> projector budget.

While that may be true, it is ONLY a limitation if/when he is viewing the
image full-size. If he has a higher res image, he can, and most likely
WOULD simply zoom in on the image--which would allow him to see real detail
even on the projector as he looks at PORTIONS of each image more closely.

I do this all the time when viewing images on my own 1024x768 projector.
You can pan or zoom to portions ofthe image that you want to inspect. It is
very effective for this.

So... Larger file sizes are indeed useful...even on a limited res
projector.
-Mark
Anonymous
December 28, 2004 3:24:01 AM

Archived from groups: rec.photo.digital (More info?)

> digital projector is only going to be 1024x768 unless he has a $10,000
> projector budget.

A piece of information I had long forgotten. So...that changes everything.
Save money and time and use the camera...it will still be too large for the
projector.
Anonymous
December 28, 2004 7:07:37 AM

Archived from groups: rec.photo.digital (More info?)

<< (3) For the copier option I shall have to get only a T2 mount worth £10. >>

Gautam-

Depending on the optics of your slide copier, it might produce comparable
results to the slide scanner. As others have suggested, it may be a lot
faster.

I highly recommend that you get the Canon 50mm f/1.8 lens for your 300D. It is
inexpensive and is quite a good lens. However, if you use it with your slide
copier, the 50mm may not capture the whole slide. Because of the 1.6 crop
factor of the 300D, 50mm covers the field of an 80mm lens on a 35mm body.

Fred
Anonymous
December 28, 2004 11:20:42 AM

Archived from groups: rec.photo.digital (More info?)

"Gautam Majumdar" <gmajumdar@XSPAMfreeuk.com> wrote in message
news:q8_zd.13106$0W6.479@fe2.news.blueyonder.co.uk...
> I have got two different advices. One is that I should get a good slide
> scanner with DPI 3600 and scan them all. I looked in the available ones &
> it appears that PF3650Pro3 (marketed in UK by Jessops under their own
> badge) is reasonably priced & has that degree of resolution. The other
> advise is that I should use a good digital SLR with a slide copier to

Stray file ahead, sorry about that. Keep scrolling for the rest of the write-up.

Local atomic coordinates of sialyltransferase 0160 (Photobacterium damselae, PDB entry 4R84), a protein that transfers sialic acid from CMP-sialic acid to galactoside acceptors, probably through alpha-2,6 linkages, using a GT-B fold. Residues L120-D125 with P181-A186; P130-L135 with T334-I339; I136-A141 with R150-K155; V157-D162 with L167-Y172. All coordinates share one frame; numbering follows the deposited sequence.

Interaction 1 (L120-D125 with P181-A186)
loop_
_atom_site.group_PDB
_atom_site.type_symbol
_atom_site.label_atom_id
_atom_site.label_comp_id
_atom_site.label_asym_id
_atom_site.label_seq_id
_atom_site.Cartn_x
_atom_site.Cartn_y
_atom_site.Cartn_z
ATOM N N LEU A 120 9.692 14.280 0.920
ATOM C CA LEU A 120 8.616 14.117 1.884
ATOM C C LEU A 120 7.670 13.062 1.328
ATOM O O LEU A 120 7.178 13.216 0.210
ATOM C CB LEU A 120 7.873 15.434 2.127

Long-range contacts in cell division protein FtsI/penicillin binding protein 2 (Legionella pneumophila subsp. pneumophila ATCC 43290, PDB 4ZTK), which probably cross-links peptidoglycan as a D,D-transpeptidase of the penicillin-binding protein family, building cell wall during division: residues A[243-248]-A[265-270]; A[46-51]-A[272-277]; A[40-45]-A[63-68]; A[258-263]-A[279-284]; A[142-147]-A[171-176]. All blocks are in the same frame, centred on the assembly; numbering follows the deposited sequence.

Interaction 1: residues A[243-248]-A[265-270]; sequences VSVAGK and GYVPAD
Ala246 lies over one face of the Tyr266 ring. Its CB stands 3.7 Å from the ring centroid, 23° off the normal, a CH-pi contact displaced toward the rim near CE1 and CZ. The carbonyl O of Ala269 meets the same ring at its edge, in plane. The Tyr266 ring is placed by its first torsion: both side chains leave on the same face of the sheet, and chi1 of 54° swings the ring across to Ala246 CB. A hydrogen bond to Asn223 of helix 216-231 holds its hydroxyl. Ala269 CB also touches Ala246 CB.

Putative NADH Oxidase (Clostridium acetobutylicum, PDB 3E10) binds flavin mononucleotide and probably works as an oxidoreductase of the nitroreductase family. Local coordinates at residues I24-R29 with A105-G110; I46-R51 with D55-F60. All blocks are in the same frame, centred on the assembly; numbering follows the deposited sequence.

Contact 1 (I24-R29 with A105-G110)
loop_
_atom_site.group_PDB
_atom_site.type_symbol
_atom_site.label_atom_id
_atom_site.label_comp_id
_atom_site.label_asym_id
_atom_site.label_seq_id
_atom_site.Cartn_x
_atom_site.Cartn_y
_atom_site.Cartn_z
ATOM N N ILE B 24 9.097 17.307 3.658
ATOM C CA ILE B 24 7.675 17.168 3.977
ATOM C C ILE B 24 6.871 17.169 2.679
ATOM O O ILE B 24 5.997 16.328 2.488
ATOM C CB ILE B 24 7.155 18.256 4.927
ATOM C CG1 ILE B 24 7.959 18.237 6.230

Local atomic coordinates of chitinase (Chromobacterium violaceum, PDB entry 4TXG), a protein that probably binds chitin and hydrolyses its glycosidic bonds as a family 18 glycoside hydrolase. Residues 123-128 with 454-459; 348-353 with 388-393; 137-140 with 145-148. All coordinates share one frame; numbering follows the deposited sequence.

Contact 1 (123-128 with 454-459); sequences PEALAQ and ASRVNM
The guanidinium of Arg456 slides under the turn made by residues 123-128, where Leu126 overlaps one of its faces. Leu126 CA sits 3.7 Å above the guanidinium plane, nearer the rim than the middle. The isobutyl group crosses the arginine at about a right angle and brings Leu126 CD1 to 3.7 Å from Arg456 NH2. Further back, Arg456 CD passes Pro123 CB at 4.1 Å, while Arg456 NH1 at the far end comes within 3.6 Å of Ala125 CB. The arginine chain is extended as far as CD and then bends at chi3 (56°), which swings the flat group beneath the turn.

> convert the slides into digital images. Incidentally, my son has just
> bought me a Canon 300D for the Christmas (according to him - to drag me
> into the third millenium). I think I can fit my old slide copier to it
> with a suitable T2 mount.
>

If you already have a DSLR and an adapter why not just try it out on a few
of your slides and see what result you get?

Also take those same slides to the shop and ask them to demonstrate the slde
scanner. You can then compare.

A third thing I would do is to take the samer slides to a commercial copying
service and ask them to do a sample batch together with a quote for the lot.

If you compare the resultant files and have the details of cost, time,
convenience, etc you can make an informed decision.

And please when you are done let us know what the results were and the
decision you have made. Then we can learn too.

Thanks

Gerrit - Oz
Anonymous
December 28, 2004 12:42:04 PM

Archived from groups: rec.photo.digital (More info?)

On Tue, 28 Dec 2004 00:20:42 +0000, Gerrit 't Hart wrote:


> "Gautam Majumdar" <gmajumdar@XSPAMfreeuk.com> wrote in message
> news:q8_zd.13106$0W6.479@fe2.news.blueyonder.co.uk...
>> I have got two different advices. One is that I should get a good slide
>> scanner with DPI 3600 and scan them all. I looked in the available ones
>> & it appears that PF3650Pro3 (marketed in UK by Jessops under their own
>> badge) is reasonably priced & has that degree of resolution. The other
>> advise is that I should use a good digital SLR with a slide copier to
>> convert the slides into digital images. Incidentally, my son has just
>> bought me a Canon 300D for the Christmas (according to him - to drag
>> me into the third millenium). I think I can fit my old slide copier to
>> it with a suitable T2 mount.
>>
>>
> If you already have a DSLR and an adapter why not just try it out on a
> few of your slides and see what result you get?
>
> Also take those same slides to the shop and ask them to demonstrate the
> slde scanner. You can then compare.
>
> A third thing I would do is to take the samer slides to a commercial
> copying service and ask them to do a sample batch together with a quote
> for the lot.
>
> If you compare the resultant files and have the details of cost, time,
> convenience, etc you can make an informed decision.
>
> And please when you are done let us know what the results were and the
> decision you have made. Then we can learn too.
>
>
Good advice Gerrit. I have already made some inquiries on those lines.
Some general photographic shops in UK have slide scanning service which
would come to about £0.50 per slide; they told me that the resolution
would be in the 3000-3600 DPI range. The service does not include anything
other than scanning the slides into a digital image in jpeg format. For
600 slides, the cost would be more than the scanner itself. I am not in a
rush to convert all the slides in one go - I shall be happy to do them all
over 3-6 months. The professional slide scanning services I inquired about
would be too costly. I was quoted a figure of around £5 per slide for the
lot which would include retouching, etc. The resolution would be